Schwab says US will not make new WTO offer unilaterally

Original Publication Date: 
5 October, 2006

U.S. Trade Representative Susan Schwab this week said the U.S. would not offer another unilateral proposal in the WTO to reduce its domestic agricultural support, as requested by other members. Such new U.S. concessions would only be pocketed by members, who would not make significant concessions of their own on areas such as agricultural market access, she said.

"Calls for the U.S. to go first? Been there, done that. Bought the T-shirt. Didn't work," Schwab said in an Oct. 3 speech at the American Enterprise Institute for Public Policy Research. She added that while the U.S. is expected to be a leader in the WTO talks, it cannot revive the talks on its own.

Schwab said she remained confident that there could still be a successful outcome to the Doha round. She said the question is the time frame for that conclusion, but insisted President Bush and USTR are committed to getting it done "sooner rather than later, but not on any terms."

There are a number of reasons why concluding the Doha round may be more difficult than concluding previous rounds, Schwab said. She noted the preponderance of developing country groups with different interests, and said the EU's different membership after expanding to 25 countries has also affected the talks. She pointed out that Hungary and Poland previously were in the Cairns group of agricultural exporters.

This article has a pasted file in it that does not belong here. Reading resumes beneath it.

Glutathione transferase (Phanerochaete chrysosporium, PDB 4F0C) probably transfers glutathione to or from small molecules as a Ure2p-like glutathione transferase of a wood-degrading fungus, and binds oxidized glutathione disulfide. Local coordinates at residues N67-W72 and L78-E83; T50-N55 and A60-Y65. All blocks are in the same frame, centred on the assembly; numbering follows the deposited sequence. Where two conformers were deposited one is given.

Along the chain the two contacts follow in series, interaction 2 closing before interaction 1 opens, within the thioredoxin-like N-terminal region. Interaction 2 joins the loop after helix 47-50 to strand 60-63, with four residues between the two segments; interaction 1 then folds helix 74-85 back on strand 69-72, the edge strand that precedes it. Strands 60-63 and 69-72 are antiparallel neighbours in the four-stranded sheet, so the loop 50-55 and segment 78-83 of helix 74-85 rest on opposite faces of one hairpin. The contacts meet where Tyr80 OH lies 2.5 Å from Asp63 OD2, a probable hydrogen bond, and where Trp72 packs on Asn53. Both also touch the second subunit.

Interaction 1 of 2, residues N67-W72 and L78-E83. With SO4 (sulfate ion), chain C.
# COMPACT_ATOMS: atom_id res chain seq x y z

Schwab also said the "China factor" continues to make a deal tougher because developed and developing countries are worried that market openings could allow them to be overrun by Chinese goods, particularly in the industrial sector.

Schwab acknowledged that it has become more difficult to move trade agreements through Congress by noting the conflicting votes on the Bahrain and Oman FTAs. However, she said House votes on the Oman and Central American Free Trade Agreements, which were approved by 22 and 15 Democrats, did not give a true indication of the number of House Democrats interested in a pro-trade agenda.

Building consensus behind trade votes will require the administration to reach out to Democrats, and Schwab said USTR would do this regardless of the outcome of the Nov. 7 midterm elections.

Schwab declined to say whether an expansion of trade adjustment assistance benefits for workers who lose their jobs due to increased trade could be a part of an effort to renew fast-track authority, which expires in July 2007. The current TAA bill expires in September 2007.

She did indicate that the administration would generally agree to a series of things in order to get negotiating authority, and that she would have to see how discussions with members of Congress go on this issue.

Finance Committee Ranking Member Max Baucus (D-MT) last week said he would favor linking any renewal of fast track next year to a number of measures, including the renewal and expansion of TAA so that it would cover services workers and all aspects of trade displacement (Inside U.S. Trade, Sept. 29, p. 1).